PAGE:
Congress allows schools to request snack food rule delay

Schools can receive a waiver if they can demonstrate the new rules would incur additional expenses.

WASHINGTON, D.C.—Under a provision passed in Congress earlier this month, schools may request a delay to comply with new U.S. Department of Agriculture nutrition standards for food and beverages sold in schools. The 2014 omnibus funding bill directs USDA to establish a waiver approval process by April 17, 2014 that will apply to regulations set to go into effect on July 1, 2014. To qualify for the waiver, schools must demonstrate that they cannot comply with the new regulations without incurring additional expenses during the 2014/15 school year.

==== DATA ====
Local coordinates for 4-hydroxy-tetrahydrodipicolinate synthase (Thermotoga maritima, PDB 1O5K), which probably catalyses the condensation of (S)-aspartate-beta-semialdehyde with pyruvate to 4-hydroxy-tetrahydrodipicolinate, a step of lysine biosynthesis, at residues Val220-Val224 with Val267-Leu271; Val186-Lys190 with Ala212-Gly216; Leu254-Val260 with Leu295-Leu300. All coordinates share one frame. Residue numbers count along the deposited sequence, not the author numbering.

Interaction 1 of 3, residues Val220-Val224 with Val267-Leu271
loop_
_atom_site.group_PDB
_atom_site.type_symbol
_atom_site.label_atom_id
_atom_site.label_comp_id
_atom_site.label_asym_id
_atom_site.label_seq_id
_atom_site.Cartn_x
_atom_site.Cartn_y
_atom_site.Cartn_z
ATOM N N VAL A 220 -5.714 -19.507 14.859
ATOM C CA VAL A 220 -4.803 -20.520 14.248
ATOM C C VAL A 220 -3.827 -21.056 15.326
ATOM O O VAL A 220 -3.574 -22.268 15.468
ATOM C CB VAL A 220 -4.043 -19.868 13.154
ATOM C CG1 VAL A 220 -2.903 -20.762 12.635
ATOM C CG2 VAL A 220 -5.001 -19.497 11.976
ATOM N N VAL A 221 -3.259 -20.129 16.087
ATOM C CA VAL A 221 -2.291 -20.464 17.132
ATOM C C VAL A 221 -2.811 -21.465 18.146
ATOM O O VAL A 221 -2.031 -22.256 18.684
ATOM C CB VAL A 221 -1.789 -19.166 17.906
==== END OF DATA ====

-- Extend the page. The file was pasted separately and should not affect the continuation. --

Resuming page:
For the first time, the government is going to regulate all foods sold in schools, not just the food served in meal lines. The new standards, often called “Smart Snacks in Schools,” were laid out in an Interim Final Rule on June 28, 2013 and will apply to "a la carte" lines in school cafeterias, vending machines, and snack bars, but won't apply to fundraisers, after-school concession stands, or class parties. USDA will issue a final rule, but all the requirements in the interim final rule go into effect on July 1, unless a school is granted a waiver under the new petition process.

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